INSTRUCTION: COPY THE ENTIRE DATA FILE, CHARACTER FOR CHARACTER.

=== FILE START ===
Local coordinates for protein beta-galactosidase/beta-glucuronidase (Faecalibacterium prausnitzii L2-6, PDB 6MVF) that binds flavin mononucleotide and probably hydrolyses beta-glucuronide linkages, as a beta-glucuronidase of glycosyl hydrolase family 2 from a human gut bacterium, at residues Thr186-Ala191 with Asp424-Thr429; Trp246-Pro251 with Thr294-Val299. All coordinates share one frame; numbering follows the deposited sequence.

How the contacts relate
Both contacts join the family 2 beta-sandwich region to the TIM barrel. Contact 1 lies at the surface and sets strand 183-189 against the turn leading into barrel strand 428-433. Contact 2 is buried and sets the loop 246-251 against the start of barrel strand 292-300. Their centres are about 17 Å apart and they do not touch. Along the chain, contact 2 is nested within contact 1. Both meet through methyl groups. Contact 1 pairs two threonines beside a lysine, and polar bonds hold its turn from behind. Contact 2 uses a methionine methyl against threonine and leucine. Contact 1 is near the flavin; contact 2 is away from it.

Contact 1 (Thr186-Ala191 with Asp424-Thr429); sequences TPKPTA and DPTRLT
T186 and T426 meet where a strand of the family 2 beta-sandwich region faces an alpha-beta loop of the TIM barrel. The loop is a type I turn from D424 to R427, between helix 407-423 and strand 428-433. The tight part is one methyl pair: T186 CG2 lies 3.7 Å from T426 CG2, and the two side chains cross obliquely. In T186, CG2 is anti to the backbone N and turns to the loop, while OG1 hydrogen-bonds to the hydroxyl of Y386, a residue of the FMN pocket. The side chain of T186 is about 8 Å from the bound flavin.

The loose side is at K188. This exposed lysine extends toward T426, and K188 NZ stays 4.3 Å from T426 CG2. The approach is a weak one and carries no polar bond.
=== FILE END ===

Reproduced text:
Local coordinates for protein beta-galactosidase/beta-glucuronidase (Faecalibacterium prausnitzii L2-6, PDB 6MVF) that binds flavin mononucleotide and probably hydrolyses beta-glucuronide linkages, as a beta-glucuronidase of glycosyl hydrolase family 2 from a human gut bacterium, at residues Thr186-Ala191 with Asp424-Thr429; Trp246-Pro251 with Thr294-Val299. All coordinates share one frame; numbering follows the deposited sequence.

How the contacts relate
Both contacts join the family 2 beta-sandwich region to the TIM barrel. Contact 1 lies at the surface and sets strand 183-189 against the turn leading into barrel strand 428-433. Contact 2 is buried and sets the loop 246-251 against the start of barrel strand 292-300. Their centres are about 17 Å apart and they do not touch. Along the chain, contact 2 is nested within contact 1. Both meet through methyl groups. Contact 1 pairs two threonines beside a lysine, and polar bonds hold its turn from behind. Contact 2 uses a methionine methyl against threonine and leucine. Contact 1 is near the flavin; contact 2 is away from it.

Contact 1 (Thr186-Ala191 with Asp424-Thr429); sequences TPKPTA and DPTRLT
T186 and T426 meet where a strand of the family 2 beta-sandwich region faces an alpha-beta loop of the TIM barrel. The loop is a type I turn from D424 to R427, between helix 407-423 and strand 428-433. The tight part is one methyl pair: T186 CG2 lies 3.7 Å from T426 CG2, and the two side chains cross obliquely. In T186, CG2 is anti to the backbone N and turns to the loop, while OG1 hydrogen-bonds to the hydroxyl of Y386, a residue of the FMN pocket. The side chain of T186 is about 8 Å from the bound flavin.

The loose side is at K188. This exposed lysine extends toward T426, and K188 NZ stays 4.3 Å from T426 CG2. The approach is a weak one and carries no polar bond.